Start and enable oddjobd to run on system boot.

systemctl enable --now oddjobd

Load the pam_oddjob_mkhomedir module in PAM auth file /etc/pam.d/system-auth to enable auto home directory creation.

echo "session optional skel=/etc/skel/ umask=0022" >> /etc/pam.d/system-auth

Restart oddjobd.

systemctl restart oddjobd

Running SSSD

Before you can start SSSD, you need to check configuration for any typos or permissions;

sssctl config-check
File ownership and permissions check failed. Expected root:root and 0600.

As per the check output, set the read/write access to /etc/sssd/ for the owner (root).

chown -R root: /etc/sssd
chmod 600 -R /etc/sssd

The configuration is now done. Start and enable SSSD to run on system boot.

systemctl enable --now sssd

Check the status.

systemctl status sssd

● sssd.service - System Security Services Daemon
   Loaded: loaded (/usr/lib/systemd/system/sssd.service; enabled; vendor preset: enabled)
   Active: active (running) since Sat 2021-06-19 05:43:33 EDT; 13min ago
 Main PID: 892 (sssd)
    Tasks: 3 (limit: 11256)
   Memory: 12.0M
   CGroup: /system.slice/sssd.service
           ├─892 /usr/sbin/sssd -i --logger=files
           ├─941 /usr/libexec/sssd/sssd_be --domain implicit_files --uid 0 --gid 0 --logger=files
           └─946 /usr/libexec/sssd/sssd_nss --uid 0 --gid 0 --logger=files

Jun 19 05:43:17 localhost.localdomain systemd[1]: Starting System Security Services Daemon...
Jun 19 05:43:28 localhost.localdomain sssd[sssd][892]: Starting up
Jun 19 05:43:29 localhost.localdomain sssd[be[implicit_files]][941]: Starting up
Jun 19 05:43:32 localhost.localdomain sssd[nss][946]: Starting up
Jun 19 05:43:33 localhost.localdomain systemd[1]: Started System Security Services Daemon.

Test OpenLDAP Authentication via SSSD

Assuming that you have already created your OpenLDAP users and groups ( if not check our guide on creating OpenLDAP Users and Groups), verify that you can login.

First, confirm that you can see your LDAP username on your system using id command.

id johndoe

You should get an entry similar to below. Note that username and UID and GUID may vary depending on your OpenLDAP settings;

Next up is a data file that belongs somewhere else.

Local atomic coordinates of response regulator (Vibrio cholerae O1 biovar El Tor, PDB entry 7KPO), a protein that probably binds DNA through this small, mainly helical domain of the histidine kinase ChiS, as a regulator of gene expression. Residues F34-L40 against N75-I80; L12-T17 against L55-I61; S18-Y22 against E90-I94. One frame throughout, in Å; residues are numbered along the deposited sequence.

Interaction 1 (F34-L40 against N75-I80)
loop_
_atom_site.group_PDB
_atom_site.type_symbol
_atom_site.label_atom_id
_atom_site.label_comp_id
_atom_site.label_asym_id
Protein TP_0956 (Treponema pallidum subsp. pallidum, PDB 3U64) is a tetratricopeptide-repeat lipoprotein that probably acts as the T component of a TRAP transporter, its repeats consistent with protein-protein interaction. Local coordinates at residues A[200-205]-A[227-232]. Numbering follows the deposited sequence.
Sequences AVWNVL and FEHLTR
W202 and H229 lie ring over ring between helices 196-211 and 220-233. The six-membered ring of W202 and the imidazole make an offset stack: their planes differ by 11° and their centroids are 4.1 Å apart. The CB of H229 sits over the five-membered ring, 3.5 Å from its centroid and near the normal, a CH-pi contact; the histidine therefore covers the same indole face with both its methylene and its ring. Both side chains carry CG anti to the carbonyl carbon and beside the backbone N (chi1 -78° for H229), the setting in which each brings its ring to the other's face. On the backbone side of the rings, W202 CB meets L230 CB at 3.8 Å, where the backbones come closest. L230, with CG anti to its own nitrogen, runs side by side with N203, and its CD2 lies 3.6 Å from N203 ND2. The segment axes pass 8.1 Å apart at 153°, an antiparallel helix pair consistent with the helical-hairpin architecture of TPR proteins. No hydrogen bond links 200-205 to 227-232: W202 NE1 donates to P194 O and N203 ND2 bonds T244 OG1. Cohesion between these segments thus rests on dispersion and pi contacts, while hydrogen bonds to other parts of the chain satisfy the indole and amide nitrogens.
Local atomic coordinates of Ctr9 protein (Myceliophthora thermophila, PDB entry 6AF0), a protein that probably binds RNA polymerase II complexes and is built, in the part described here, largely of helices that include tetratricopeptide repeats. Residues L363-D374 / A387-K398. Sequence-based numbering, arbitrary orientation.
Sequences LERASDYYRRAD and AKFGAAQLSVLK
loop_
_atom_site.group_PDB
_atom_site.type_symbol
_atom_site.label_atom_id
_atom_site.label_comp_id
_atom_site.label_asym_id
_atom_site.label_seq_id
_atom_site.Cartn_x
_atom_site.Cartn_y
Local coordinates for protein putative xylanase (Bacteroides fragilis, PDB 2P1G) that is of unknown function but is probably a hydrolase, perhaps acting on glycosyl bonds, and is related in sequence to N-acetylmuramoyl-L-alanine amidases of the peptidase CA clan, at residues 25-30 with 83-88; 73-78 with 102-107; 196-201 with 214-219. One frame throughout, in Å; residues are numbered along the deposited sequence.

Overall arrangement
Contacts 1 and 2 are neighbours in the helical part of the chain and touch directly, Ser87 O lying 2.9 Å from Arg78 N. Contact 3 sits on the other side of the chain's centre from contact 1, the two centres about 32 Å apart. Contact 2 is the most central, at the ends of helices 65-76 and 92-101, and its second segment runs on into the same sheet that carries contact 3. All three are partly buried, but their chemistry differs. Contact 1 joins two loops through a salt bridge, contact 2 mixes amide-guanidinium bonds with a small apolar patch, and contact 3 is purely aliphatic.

uid=10000(johndoe) gid=10000(johndoe) groups=10000(johndoe)

If you cant get the above output, be sure to check OpenLDAP syslog logs (slapd.log, as per our setup guide) as well as sssd logs.

Otherwise, you can restart sssd;

systemctl restart sssd

Check user again using id command.

If all is well, Perform a local ssh authentication to test your LDAP authentication.

ssh -l johndoe localhost
The authenticity of host 'localhost (::1)' can't be established.
ECDSA key fingerprint is SHA256:WuslT7dUhvAkOndw1DZEgJ46bzVUbzewVU9RYcWmPg8.
Are you sure you want to continue connecting (yes/no/[fingerprint])? yes
Warning: Permanently added 'localhost' (ECDSA) to the list of known hosts.
johndoe@localhost's password: ENTER USER's LDAP Password

Verify that you got sudo rights.

First, if you have assigned the user sudo rights, you can check by running the command below on your OpenLDAP server. Replace the domain components accordingly.

export SUDOERS_BASE=ou=SUDOers,dc=ldapmaster,dc=kifarunix-demo,dc=com
ldapsearch -b "$SUDOERS_BASE" -D cn=admin,dc=ldapmaster,dc=kifarunix-demo,dc=com -W -x
# sudo, SUDOers,
dn: cn=sudo,ou=SUDOers,dc=ldapmaster,dc=kifarunix-demo,dc=com
objectClass: top
objectClass: sudoRole
cn: sudo
sudoUser: johndoe
sudoHost: ALL
sudoRunAsUser: ALL
sudoCommand: ALL

Next, on the LDAP client with SSSD running already, try to list the user's sudo rights.

[johndoe@localhost ~]$ sudo -l
We trust you have received the usual lecture from the local System
Administrator. It usually boils down to these three things:

    #1) Respect the privacy of others.
    #2) Think before you type.
    #3) With great power comes great responsibility.

[sudo] password for johndoe: 
Sorry, user johndoe may not run sudo on localhost.

Well, if you get the error, Sorry, user johndoe may not run sudo on localhost., then exit as standard user and restart SSSD;

Once you restart SSSD, check the sudo rights again;

sudo -l

[sudo] password for johndoe: 
Matching Defaults entries for johndoe on localhost:
    !visiblepw, always_set_home, match_group_by_gid, always_query_group_plugin, env_reset, env_keep="COLORS DISPLAY HOSTNAME HISTSIZE KDEDIR LS_COLORS", env_keep+="MAIL
    LC_PAPER LC_TELEPHONE", env_keep+="LC_TIME LC_ALL LANGUAGE LINGUAS _XKB_CHARSET XAUTHORITY", secure_path=/sbin\:/bin\:/usr/sbin\:/usr/bin, !visiblepw, always_set_home,
    match_group_by_gid, always_query_group_plugin, env_reset, env_keep="COLORS DISPLAY HOSTNAME HISTSIZE KDEDIR LS_COLORS", env_keep+="MAIL PS1 PS2 QTDIR USERNAME LANG
    env_keep+="LC_TIME LC_ALL LANGUAGE LINGUAS _XKB_CHARSET XAUTHORITY", env_keep+=SSH_AUTH_SOCK, secure_path=/sbin\:/bin\:/usr/sbin\:/usr/bin

User johndoe may run the following commands on localhost:
    (ALL) ALL

If you have any thought about this guide, don’t hesitate to drop in comments section.

Other tutorials;

Configure SSSD for OpenLDAP Authentication on CentOS 8

How to Create OpenLDAP Member Groups

Configure SSSD for OpenLDAP Client Authentication on Debian 10/9